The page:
Christine Daae - I have probably agonized more over this post than any other. Why? Analyzing Christine has not been easy. Erik I understand. His humanity, his pain, his yearning. I feel somewhat removed from Christine, however, so this tends to be harder. I also know there are passionate feelings regarding Erik and Christine among fans and the ultimate outcome of the story. After all, Christine's decision not to choose Erik is a painful ending in many ways.
Christine has been portrayed in the original work by Leroux, Andrew Lloyd Webber’s play, and the movie by Webber and Schumacher. Each of them have identical elements, all with slight variations. For this post, I’m going to focus on the Webber/Schumacher version of Christine to find a single line of thought. Otherwise, if I don’t, I fear I may blur the lines of my interpretation. I’m also going to focus only on one aspect of Christine and her journey in this story. However, as usual, I leave room for comments from my Leroux friends to discern her character and motives from the original work, and for all others who wish to express their thoughts on beautiful Christine Daae, the object of the Erik's obsession and love.
We all know the story. Christine is an orphan. Her father has passed away, and she has come to live at the Opera House. With the passing of her father, she clings to a promise that he will send to her the Angel of Music to watch over her. She has been visited by the Angel of Music, who teaches her, protects her, and guides her. He, in a sense, becomes a father figure. When she learns that the Phantom is in fact her Angel of Music, Christine begins to relate to him as a man instead. He reveals his human side to her, and she is drawn to him as a woman with different desires.
It’s interesting to note that Joel Schumacher, the director of the movie, purposely played on this thought throughout the score in both her looks and dress. When Christine is with the Phantom, she is seductive, attractive, her hair flows freely, her makeup is darker, and her clothing more revealing. Schumacher’s intent behind her transformation from her dressing room to his lair was to show that she was drawn to him in a trance-like state, hypnotized, and fascinated by the Phantom. The transformation was in her mind, and this was the effect the Phantom was having upon her drawing out her womanhood. Of course, this theme carries throughout the movie and climaxes at the Point of No Return.
After Christine becomes frightened of the Phantom, she turns to Raoul for protection and security, and becomes romantically involved with him. Now he is her guide and her protector, and in a sense, her new father figure. Her appearance when in Raoul’s presence is always one of innocence and her behavior is childlike. Her hair is pulled back, her makeup is light, her clothing modest. This is the innocent Christine still looking for a guide and protector in life, which she no longer finds in her Angel of Music.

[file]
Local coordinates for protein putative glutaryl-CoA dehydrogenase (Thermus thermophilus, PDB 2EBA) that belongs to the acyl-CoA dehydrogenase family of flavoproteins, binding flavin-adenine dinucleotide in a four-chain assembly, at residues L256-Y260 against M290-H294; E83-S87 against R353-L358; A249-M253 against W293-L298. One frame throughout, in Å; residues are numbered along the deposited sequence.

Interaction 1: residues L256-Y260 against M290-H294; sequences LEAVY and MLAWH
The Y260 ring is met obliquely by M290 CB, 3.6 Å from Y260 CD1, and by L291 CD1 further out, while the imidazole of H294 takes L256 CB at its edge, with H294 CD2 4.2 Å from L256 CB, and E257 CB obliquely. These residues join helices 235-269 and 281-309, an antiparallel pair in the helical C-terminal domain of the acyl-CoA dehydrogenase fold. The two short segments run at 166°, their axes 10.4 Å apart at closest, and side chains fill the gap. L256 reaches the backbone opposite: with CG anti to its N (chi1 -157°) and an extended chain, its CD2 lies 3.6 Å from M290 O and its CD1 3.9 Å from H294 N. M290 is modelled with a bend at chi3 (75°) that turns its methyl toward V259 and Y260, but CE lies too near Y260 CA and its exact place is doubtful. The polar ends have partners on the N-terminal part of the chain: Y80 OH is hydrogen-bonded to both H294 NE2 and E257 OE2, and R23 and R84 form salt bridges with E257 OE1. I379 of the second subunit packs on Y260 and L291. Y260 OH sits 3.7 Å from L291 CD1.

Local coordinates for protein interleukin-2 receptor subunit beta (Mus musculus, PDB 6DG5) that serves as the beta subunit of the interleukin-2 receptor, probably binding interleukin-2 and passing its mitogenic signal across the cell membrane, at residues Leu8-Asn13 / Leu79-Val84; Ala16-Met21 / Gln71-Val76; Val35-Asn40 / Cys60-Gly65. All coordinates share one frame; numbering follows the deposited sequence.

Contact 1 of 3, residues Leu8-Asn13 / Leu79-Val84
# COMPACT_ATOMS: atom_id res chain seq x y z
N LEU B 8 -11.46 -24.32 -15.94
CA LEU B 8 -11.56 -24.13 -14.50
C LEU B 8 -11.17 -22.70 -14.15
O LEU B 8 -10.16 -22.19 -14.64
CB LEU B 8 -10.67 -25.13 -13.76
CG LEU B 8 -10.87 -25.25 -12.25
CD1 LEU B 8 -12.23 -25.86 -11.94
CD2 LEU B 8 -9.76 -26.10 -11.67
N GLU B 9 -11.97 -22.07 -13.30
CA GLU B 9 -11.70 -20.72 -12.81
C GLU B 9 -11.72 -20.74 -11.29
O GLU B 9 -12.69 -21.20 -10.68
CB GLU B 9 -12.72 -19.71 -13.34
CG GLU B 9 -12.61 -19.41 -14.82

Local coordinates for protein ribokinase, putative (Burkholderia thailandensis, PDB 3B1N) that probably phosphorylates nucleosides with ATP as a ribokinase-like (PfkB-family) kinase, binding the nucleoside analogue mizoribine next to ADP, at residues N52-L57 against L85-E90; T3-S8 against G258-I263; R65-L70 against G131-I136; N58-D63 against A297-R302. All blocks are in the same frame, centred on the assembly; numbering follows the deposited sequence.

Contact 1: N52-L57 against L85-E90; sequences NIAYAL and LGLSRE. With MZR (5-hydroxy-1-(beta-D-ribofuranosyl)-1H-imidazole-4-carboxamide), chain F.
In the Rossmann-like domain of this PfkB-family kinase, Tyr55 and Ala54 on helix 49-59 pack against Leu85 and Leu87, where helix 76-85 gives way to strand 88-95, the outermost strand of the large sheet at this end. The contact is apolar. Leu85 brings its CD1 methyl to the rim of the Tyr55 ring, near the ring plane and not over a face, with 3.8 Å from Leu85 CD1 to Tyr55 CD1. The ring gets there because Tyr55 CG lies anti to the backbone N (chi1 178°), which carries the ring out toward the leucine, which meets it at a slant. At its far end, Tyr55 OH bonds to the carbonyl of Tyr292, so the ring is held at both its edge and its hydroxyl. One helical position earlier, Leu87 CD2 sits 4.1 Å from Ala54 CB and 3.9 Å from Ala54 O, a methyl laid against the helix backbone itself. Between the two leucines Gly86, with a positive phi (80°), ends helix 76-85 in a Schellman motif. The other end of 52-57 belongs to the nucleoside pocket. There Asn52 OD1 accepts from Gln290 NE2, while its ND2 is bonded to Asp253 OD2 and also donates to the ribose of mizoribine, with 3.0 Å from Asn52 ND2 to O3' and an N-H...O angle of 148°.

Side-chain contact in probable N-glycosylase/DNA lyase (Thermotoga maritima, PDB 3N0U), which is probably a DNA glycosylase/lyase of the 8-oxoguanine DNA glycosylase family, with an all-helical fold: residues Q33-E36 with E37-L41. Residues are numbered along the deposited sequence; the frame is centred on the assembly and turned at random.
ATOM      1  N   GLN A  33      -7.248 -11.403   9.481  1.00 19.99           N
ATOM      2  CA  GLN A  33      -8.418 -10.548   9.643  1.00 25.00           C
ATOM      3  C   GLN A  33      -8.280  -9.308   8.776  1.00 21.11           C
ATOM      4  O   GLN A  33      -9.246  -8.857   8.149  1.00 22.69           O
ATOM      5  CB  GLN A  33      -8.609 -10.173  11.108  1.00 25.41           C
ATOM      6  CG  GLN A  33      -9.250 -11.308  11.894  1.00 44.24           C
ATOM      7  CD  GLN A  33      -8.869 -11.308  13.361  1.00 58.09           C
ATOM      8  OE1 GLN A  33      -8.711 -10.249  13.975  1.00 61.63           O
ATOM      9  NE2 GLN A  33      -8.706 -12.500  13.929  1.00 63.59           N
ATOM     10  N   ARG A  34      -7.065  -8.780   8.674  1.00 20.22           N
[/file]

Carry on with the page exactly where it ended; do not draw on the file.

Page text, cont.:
Christine is on a journey in this story, as well, and that is a journey toward self-realization and one of growth becoming her own person. For Christine, that turning point comes when Erik stands before her with a noose around Raoul’s neck demanding her to “Make your choice!” Up until this time, she’s always been guided and watched over by the Angel of Music or Raoul. Choices have been made for her. She’s looked to someone else to tell her what to do. Now she is alone, faced with a horrible decision she must make, and it’s that decision that releases her into maturity and womanhood. She finally becomes her own person, not dependent upon another, as she has been since her father died. She chooses her own path. What motivates the decision she makes, however, is another discussion in itself. Any of those motivations could have been birthed from fear, compassion, love, personal desires or ambitions. Those are the questions you’ll have to answer for yourself on how the story reveals Christine to you.
My opinion? I think for the moment Christine made the right choice for both her and Erik. Two emotionally incomplete people do not make a happy whole. Erik needed to learn true love and to be touched at his humanity so he could gain his own sense of person and self worth. Christine in her own way helped him come to that realization. Christine needed to mature, become her own person and less dependent upon others, growing into womanhood. Erik in his own way helped her come to that realization. If her life with Erik would have been based on either coercion or dependency, there would have been no happiness for either of them. Erik and Christine were both on a journey together and that was a journey to wholeness. Where that journey continues to lead them, is best left for your imagination or from the hearts of writers who continue to give us sequels into their lives.
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